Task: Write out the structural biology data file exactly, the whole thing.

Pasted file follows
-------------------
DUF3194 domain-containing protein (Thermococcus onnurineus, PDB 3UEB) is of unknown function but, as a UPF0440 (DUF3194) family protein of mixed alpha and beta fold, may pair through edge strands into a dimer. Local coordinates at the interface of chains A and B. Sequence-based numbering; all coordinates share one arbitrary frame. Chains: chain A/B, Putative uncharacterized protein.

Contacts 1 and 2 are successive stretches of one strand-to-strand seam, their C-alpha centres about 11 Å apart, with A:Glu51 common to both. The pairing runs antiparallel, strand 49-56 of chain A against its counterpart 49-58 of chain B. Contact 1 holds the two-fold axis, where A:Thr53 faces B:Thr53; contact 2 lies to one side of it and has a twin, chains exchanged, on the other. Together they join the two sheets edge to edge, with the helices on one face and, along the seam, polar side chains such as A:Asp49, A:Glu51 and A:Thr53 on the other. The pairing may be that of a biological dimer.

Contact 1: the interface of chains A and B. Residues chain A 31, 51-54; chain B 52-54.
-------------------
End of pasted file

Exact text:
DUF3194 domain-containing protein (Thermococcus onnurineus, PDB 3UEB) is of unknown function but, as a UPF0440 (DUF3194) family protein of mixed alpha and beta fold, may pair through edge strands into a dimer. Local coordinates at the interface of chains A and B. Sequence-based numbering; all coordinates share one arbitrary frame. Chains: chain A/B, Putative uncharacterized protein.

Contacts 1 and 2 are successive stretches of one strand-to-strand seam, their C-alpha centres about 11 Å apart, with A:Glu51 common to both. The pairing runs antiparallel, strand 49-56 of chain A against its counterpart 49-58 of chain B. Contact 1 holds the two-fold axis, where A:Thr53 faces B:Thr53; contact 2 lies to one side of it and has a twin, chains exchanged, on the other. Together they join the two sheets edge to edge, with the helices on one face and, along the seam, polar side chains such as A:Asp49, A:Glu51 and A:Thr53 on the other. The pairing may be that of a biological dimer.

Contact 1: the interface of chains A and B. Residues chain A 31, 51-54; chain B 52-54.